Brian Kaneda  09:26 First of all, what like what most of CDCR says lowercase r because there’s not a big emphasis on rehabilitation. Most of what they say is, is lies and you know, trying to be as generous as possible I wonder if sometimes these people who are you know, moving as system actors if the first person that they’re lying to are themselves. Even a cursory because we don’t really think too many people are really, really that bad. Like there’s not really that I don’t really think I don’t even know if I believe in bad people. So that has to, there has to include some of these folks who are part of the opposition. My first hope is that they don’t, that they just need to be educated and, and one can be really educated just by taking a deep dive into that. Where you would see that, in fact, there hasn’t been a reduction in prison spending that in fact, it has gone up every year. And some of that money is obfuscated, and other pieces of it are just playing to see adding up infrastructure spending, for instance. So in reality, when we’re talking about state prison budgets, you’re really looking at closer to $17 billion and then realize that we’re just talking about CDCR, right? We’re not talking about sheriff’s departments, we’re not talking about LAPD.

Lee  10:47 Nope.

Brian Kaneda  10:47 We’re not talking about jail systems. So yeah, I mean, whose eyes wouldn’t glaze over looking at these numbers with all of these zeros after, and it’s even more harmful and scary to think how what a waste of money it is, because we know, just based on the data, that prisons don’t really do a lot to keep us safe. We know from the data, that policing doesn’t really do what people think it does, and actually decreases the public safety of a lot of communities. I don’t really like I don’t really like the term public safety, because it’s so loaded, but that’s part of what we have to unpack. Some of you might know, in LA County, we passed Measure J last year, which is intended to allocate 10% of net county costs to community based services. And we estimated that about a billion dollars and the county was really fighting us. And ultimately they only allocated about $187 million and in the community’s direction and Measure J was challenged in court and the sheriff’s department who sued LA County won the first round of this lawsuit saying that Measure J was unconstitutional. And part of their argument is that there are mandates for spending on public safety. But the truth is, that definition, the definition of public safety is far too narrow. And that’s what all of this community investment we’re talking about is an investment in the safety of communities.

Ra  12:26 No, all that makes a lot of sense. I do I do appreciate you bringing up something about the opposition can’t, you can’t really hold abolitionist ideals and believe that someone who has a different stance on this isn’t like an inherently bad person who can’t be changed that they don’t really, they don’t fit snugly together as it feels like they do sometimes, you know,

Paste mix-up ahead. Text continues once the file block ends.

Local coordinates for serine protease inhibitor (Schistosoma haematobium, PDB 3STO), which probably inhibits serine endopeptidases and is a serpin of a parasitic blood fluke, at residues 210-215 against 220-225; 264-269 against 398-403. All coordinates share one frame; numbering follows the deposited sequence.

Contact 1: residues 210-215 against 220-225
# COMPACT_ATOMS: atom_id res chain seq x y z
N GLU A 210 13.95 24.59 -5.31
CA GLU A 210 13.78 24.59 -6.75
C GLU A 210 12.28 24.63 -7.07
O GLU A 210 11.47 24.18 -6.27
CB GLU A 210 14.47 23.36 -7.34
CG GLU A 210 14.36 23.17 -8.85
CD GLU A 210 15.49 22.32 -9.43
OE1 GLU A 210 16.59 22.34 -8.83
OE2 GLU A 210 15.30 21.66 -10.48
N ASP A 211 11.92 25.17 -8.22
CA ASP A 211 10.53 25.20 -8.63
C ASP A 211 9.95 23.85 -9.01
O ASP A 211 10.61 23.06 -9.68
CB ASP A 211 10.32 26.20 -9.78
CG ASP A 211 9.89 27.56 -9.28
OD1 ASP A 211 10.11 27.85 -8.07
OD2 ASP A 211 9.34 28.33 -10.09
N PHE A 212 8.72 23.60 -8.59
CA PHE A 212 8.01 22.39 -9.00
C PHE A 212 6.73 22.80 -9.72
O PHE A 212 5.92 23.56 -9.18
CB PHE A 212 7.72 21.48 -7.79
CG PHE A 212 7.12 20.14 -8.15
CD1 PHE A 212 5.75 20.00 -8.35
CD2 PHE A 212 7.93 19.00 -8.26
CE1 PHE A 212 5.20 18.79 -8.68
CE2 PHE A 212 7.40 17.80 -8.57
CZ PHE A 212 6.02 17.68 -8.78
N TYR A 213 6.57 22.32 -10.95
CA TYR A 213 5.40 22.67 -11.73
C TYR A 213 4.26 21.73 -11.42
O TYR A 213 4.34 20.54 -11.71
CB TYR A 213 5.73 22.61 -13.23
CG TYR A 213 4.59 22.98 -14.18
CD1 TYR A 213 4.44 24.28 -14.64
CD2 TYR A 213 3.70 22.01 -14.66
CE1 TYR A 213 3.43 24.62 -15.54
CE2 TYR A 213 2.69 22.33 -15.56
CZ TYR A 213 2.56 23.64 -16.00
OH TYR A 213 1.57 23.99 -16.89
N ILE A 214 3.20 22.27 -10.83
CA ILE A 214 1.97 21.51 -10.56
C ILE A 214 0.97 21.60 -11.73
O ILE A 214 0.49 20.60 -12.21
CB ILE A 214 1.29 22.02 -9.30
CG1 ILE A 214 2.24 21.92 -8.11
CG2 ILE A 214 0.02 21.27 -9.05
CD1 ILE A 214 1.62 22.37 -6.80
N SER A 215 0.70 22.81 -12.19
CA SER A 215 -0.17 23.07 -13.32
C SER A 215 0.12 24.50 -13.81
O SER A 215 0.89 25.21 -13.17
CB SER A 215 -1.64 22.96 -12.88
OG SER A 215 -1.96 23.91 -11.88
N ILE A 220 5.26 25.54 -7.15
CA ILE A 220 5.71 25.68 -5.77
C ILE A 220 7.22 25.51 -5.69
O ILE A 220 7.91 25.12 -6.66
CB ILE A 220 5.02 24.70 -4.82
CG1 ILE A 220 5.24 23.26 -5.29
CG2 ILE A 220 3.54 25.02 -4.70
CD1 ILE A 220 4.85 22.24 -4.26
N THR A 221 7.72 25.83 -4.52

Brian Kaneda  12:49 It’s hard to get hard, it’s pretty hard.

Ra  12:51 They make ithard. They make it hard. When someone is saying that, you know, racism in courts is like not not big enough of a deal to get fired up about it’s hard to be like, okay, well, let’s, you know, let’s find a center place where we can talk about this, but it’s so important that we do because, you know,

Brian Kaneda  13:06 Yeah, I mean, and it’s not to make excuses for people that behave so horribly, and really

Brian Kaneda  13:12 but the line between horrible neglect, and a willful disdain of information, and a grasping of power and a refusal to let go of power, the line between that and, you know, actual malevolence, and if you believe in that sort of thing is pretty blurry. And it is hard. For me, it is straightforward, as you know, systems versus people, right? Like when we say abolish the police, when we say even when we say some hardcore shit, like, you know, fuck the cops, that doesn’t mean that there aren’t people who are in law enforcement that are decent human beings that maybe came to that place to do what they thought was the right thing. It just means that that’s impossible in the system that they chose to participate in, which is based on white supremacy. So it’s, it’s the system’s fault, and it all of this stuff, you know, and that’s why abolition is important. One of many reasons why abolition is important as an organizing strategy is because it takes us back to the root causes of issues. And really, you know, we’re all forced to participate and all of these harmful systems and all of these, you know, various intersecting areas of crises in California and, and across the country and across the world. And it’s really our job, I think, as you know, people who are engaged with the world around us and engaged with ourselves, right, because abolition, abolition has to do with looking at ourselves and interrogating our own belief systems.